Healing through Art





Visual arts, whether you’re engaging in them or just appreciating them, can bring enjoyment and encouragement, but expressing oneself through art can also have physical and mental health benefits.

Art therapy, a type of psychotherapy, helps provide a way to express emotions and experiences not easily expressed in words. It is not about the final product; it is about healing through the process of making art.

Research has identified a range of physical and mental health benefits of art and art therapy. For example, a study of cancer patients found that four hour-long guided, creative art (drawing) therapy exercises improved participants’ psychological well-being by decreasing negative emotions and increasing positive emotions.


The American Art Therapy Association defines art therapy as an integrative mental health and human services profession that helps individuals through active art-making and creative process in a psychotherapy setting.  Art therapy is used to reduce conflicts and distress, improve cognitive functions, foster self-esteem, and build emotional resilience and social skills. It engages the mind, body, and spirit in ways that are distinct from verbal communication, according to the association.

Art therapists are master-level clinicians who work with people of all ages across many practice settings, such as hospitals, schools, private practice, psychiatric and rehabilitation facilities and crisis centers.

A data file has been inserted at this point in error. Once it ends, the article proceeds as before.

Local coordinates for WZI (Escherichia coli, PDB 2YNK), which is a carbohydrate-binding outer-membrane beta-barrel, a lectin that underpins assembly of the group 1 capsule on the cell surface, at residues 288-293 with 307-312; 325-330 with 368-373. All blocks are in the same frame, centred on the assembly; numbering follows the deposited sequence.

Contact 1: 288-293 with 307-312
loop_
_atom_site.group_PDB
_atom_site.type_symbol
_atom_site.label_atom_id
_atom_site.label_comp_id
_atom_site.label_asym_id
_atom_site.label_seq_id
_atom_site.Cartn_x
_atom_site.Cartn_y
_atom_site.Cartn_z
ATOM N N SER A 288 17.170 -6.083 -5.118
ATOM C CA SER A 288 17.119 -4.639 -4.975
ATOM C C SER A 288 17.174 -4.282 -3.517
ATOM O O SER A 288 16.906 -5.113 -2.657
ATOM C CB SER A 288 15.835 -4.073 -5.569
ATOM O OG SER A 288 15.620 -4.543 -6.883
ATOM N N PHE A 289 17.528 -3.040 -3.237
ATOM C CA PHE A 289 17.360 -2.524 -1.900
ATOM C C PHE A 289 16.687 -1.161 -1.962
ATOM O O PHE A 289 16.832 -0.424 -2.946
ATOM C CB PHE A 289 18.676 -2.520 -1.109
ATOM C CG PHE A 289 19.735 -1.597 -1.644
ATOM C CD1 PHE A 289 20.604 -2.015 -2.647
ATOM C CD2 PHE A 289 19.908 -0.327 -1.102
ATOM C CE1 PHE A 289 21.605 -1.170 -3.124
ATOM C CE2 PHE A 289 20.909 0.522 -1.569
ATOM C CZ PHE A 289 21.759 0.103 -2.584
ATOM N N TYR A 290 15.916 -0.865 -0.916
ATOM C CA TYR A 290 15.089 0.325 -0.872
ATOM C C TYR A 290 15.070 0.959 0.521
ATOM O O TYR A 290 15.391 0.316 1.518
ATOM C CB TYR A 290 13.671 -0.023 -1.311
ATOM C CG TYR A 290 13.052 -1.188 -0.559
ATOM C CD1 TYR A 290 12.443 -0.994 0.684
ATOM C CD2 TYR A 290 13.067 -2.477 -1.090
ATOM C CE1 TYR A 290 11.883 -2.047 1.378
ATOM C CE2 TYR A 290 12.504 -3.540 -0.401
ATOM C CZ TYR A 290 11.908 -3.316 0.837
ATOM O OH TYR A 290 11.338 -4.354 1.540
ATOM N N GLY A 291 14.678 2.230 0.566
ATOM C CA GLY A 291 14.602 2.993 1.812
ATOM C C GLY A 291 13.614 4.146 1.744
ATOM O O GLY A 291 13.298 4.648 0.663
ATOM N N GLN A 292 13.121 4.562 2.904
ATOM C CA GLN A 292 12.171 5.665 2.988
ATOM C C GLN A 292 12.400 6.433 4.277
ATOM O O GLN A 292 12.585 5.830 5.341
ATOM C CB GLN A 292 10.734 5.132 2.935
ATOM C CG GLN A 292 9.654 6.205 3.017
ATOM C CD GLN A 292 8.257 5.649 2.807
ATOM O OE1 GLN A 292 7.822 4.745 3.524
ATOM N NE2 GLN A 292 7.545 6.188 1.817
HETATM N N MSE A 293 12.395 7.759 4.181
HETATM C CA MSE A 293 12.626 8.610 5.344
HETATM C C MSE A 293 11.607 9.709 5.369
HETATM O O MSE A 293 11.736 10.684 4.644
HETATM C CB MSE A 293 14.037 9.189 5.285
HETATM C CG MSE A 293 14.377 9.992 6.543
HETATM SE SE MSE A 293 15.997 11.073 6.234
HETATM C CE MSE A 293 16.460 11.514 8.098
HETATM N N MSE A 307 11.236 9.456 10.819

One six-month study of caregivers of people with long-term illness found that regularly taking part in a creative arts activity reduced stress, decreased anxiety and increased positive emotions among the caregivers. In hospital settings, art therapy has been found to reduce the need for sleep medication and to reduce the length of hospital stays.

The authors of a review of research, Heather Stuckey, D.Ed., and Jeremy Nobel, M.D., M.P.H., concluded that use of arts in healing “complements the biomedical view by focusing on not only sickness and symptoms themselves but the holistic nature of the person.”


A study of women with cancer engaging in different types of visual arts, including card-making, collage, pottery, watercolor and acrylics found four types of benefits: it helped them focus on positive life experiences and reduce focus on their cancer; enhanced their self-worth and identity through challenge and achievement; allowed them to maintain a social identity not related to cancer; and allowed them to express their feelings, especially related to chemotherapy. Another study of women with cancer found reduced emotional distress and decrease in physical symptoms with the use of art therapy.

A review of research over the past decade looking at art therapy for people with serious mental illness found it to be a “potentially low-risk and high benefit intervention to minimize symptoms and maximize functioning in individuals living with serious mental illness.”

Other creative pursuits, such as music, writing, dance and play acting, have also demonstrated emotional and mental health benefits.

Whether you are struggling with a mental health concern or just looking to cope with everyday stresses, consider adding some creative arts into your day. You can find a trained art therapist through the American Art Therapy Association, Art Therapist Locator or through an online directory at the Art Therapy Credentials Board.


References and Resources

Stuckey, HL and Nobel J. The Connection Between Art, Healing, and Public Health A Review of Current Literature. American Journal of Public Health. 2010, 100(2):254-263.American Art Therapy AssociationArt Therapy Credentials Board


©AMERICAN PSYCHIATRIC ASSOCIATION

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